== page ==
She tried to maintain her normal life.
She still vacuumed every day. She made it to her son’s Little League games when she could. But her life was different now, with chunks of hair in the brush, vomit in the toilet and emptiness where her breast used to be.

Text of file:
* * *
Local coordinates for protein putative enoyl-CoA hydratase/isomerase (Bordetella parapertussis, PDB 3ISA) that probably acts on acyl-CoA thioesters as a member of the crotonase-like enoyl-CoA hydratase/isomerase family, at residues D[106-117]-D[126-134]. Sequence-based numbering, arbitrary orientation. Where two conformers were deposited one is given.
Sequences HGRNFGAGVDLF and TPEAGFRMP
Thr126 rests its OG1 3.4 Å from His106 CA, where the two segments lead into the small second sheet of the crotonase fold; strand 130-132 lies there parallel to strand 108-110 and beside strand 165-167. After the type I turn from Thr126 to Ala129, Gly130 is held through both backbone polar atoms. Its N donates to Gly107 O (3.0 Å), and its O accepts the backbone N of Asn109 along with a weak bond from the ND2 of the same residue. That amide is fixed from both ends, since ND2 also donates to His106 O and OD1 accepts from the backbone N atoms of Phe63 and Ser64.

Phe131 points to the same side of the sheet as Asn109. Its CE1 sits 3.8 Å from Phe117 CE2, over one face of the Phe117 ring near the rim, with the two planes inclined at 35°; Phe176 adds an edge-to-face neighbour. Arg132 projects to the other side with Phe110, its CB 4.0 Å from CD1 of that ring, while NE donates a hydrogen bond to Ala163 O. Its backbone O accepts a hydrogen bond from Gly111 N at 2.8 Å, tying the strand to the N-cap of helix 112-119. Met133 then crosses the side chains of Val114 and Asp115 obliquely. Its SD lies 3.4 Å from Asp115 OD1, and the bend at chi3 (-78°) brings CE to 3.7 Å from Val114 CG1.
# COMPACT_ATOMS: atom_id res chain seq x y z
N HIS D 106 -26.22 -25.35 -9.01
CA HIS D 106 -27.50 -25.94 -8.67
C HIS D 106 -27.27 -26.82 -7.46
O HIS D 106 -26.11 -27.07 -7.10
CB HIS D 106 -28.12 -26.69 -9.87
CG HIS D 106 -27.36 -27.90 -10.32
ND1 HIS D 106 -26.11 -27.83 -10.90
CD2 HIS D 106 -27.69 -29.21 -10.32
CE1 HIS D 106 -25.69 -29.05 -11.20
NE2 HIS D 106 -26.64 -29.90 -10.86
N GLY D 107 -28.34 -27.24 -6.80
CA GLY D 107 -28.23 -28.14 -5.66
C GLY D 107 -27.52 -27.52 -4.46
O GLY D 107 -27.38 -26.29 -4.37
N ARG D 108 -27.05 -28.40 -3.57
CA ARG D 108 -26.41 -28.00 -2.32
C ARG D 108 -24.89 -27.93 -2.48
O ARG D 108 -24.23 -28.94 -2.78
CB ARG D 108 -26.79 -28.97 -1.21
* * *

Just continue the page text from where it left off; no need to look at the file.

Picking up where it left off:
One of her son’s earliest memories is of when she couldn’t take the pain and sickness of the chemotherapy anymore. He was 5, and he remembers her crying and kicking the coffee table, angry at the breast cancer that had taken a part of her and at God for letting it happen. He had never seen his mom like that before.